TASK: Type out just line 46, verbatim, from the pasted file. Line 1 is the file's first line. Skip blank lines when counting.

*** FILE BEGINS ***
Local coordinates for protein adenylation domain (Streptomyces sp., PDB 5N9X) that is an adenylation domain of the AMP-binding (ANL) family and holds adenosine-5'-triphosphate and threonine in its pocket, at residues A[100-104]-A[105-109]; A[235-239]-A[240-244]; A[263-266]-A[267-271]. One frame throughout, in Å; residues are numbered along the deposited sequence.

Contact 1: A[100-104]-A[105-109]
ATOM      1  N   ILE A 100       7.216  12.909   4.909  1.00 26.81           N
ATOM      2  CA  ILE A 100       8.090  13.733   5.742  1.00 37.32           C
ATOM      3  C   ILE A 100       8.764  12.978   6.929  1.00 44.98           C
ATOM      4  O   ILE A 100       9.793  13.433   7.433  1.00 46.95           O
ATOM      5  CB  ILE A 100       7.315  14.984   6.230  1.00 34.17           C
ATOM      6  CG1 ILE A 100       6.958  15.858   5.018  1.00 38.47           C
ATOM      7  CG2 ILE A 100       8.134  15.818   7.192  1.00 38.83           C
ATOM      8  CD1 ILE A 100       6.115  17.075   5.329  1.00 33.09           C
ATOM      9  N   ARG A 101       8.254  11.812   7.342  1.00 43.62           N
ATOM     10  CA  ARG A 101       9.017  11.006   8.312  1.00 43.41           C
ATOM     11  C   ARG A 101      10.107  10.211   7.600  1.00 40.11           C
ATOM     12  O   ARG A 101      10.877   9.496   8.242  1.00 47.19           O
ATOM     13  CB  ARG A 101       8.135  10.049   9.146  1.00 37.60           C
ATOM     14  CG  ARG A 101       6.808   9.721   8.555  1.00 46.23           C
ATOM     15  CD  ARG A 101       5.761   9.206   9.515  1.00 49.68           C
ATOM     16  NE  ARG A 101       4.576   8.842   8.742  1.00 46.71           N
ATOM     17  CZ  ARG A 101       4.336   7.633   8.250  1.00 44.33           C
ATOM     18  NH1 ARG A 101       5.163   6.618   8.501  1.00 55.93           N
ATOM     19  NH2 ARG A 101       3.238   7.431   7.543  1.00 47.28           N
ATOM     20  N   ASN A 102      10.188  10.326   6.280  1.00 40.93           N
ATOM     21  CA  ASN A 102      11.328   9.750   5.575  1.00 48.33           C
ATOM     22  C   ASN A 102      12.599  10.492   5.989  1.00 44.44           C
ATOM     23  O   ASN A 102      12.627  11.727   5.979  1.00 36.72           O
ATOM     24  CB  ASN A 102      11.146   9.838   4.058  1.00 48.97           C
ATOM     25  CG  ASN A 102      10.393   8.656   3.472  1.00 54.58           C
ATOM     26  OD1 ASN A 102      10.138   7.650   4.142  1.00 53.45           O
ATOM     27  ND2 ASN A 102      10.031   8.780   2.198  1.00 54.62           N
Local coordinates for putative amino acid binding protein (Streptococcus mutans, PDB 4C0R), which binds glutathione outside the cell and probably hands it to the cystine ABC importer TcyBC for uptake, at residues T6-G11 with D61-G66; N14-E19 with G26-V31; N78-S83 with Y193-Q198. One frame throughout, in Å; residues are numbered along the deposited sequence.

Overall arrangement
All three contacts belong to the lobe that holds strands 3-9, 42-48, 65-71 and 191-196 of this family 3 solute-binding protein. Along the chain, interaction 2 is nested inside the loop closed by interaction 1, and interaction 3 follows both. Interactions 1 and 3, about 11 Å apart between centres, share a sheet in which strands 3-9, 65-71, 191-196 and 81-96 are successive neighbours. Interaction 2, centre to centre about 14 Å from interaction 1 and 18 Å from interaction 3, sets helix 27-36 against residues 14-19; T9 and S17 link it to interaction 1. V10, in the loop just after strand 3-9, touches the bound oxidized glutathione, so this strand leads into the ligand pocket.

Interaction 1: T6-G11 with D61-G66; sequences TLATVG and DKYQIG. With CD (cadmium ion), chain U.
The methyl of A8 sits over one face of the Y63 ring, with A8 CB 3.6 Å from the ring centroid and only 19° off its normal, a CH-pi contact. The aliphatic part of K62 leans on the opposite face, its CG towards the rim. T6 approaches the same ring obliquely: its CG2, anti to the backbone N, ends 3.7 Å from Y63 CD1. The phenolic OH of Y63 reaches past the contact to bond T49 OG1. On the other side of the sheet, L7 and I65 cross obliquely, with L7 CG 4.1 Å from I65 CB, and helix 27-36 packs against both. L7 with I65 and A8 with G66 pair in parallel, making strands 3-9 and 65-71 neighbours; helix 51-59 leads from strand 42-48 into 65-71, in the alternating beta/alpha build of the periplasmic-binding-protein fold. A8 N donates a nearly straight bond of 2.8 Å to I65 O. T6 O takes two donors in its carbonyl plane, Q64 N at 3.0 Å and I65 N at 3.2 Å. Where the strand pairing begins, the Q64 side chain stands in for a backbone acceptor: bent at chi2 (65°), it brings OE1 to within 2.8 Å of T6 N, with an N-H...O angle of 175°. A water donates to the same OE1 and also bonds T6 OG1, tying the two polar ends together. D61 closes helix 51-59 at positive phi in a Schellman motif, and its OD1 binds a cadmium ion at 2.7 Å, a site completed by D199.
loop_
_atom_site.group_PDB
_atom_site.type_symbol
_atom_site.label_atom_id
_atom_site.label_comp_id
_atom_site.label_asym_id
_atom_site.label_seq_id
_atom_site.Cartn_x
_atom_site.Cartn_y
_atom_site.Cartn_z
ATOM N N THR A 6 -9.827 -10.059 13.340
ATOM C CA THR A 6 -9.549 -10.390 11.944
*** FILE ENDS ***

ATOM C CA THR A 6 -9.549 -10.390 11.944